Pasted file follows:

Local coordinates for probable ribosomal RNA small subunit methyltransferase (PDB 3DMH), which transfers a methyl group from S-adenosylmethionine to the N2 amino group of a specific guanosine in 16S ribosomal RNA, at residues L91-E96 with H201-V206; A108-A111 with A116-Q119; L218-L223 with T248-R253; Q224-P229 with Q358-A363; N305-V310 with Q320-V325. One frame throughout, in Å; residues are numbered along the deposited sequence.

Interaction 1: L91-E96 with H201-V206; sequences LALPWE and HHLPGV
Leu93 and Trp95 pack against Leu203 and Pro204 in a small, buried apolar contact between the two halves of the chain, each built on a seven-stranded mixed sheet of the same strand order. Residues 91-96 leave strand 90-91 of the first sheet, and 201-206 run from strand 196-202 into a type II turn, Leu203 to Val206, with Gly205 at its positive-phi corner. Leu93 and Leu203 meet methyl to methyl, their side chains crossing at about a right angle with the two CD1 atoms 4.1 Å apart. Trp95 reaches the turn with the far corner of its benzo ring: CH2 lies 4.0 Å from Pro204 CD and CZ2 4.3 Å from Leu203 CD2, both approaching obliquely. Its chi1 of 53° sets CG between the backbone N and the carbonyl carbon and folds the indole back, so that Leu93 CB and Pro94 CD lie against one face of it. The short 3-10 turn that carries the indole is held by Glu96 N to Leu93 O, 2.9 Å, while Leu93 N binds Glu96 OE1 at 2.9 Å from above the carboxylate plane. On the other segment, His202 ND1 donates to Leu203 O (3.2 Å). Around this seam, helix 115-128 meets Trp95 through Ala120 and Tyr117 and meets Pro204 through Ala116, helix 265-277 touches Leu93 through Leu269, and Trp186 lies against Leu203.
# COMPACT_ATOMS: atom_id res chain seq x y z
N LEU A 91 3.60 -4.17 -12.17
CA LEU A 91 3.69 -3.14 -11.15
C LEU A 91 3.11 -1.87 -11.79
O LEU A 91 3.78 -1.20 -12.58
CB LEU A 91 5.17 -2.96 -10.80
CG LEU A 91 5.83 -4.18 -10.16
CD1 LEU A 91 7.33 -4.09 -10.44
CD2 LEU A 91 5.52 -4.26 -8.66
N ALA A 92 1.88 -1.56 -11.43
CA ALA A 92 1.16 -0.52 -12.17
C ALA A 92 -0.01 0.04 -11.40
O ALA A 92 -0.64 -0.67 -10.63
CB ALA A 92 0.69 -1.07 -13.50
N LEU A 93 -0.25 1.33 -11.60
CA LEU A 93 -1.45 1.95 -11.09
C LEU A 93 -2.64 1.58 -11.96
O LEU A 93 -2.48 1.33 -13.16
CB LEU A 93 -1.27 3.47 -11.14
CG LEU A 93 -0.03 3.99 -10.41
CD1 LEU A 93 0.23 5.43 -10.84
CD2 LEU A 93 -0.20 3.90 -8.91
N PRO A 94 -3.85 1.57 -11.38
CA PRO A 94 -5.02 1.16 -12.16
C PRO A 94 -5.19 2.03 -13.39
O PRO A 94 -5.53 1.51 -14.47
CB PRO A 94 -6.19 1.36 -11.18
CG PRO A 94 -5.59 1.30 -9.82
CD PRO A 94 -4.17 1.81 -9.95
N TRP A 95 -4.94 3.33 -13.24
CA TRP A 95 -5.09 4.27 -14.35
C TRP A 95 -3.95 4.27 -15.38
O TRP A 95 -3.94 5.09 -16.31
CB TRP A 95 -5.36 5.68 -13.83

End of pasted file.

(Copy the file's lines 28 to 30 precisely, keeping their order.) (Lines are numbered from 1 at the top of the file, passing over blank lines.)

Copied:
C PRO A 94 -5.19 2.03 -13.39
O PRO A 94 -5.53 1.51 -14.47
CB PRO A 94 -6.19 1.36 -11.18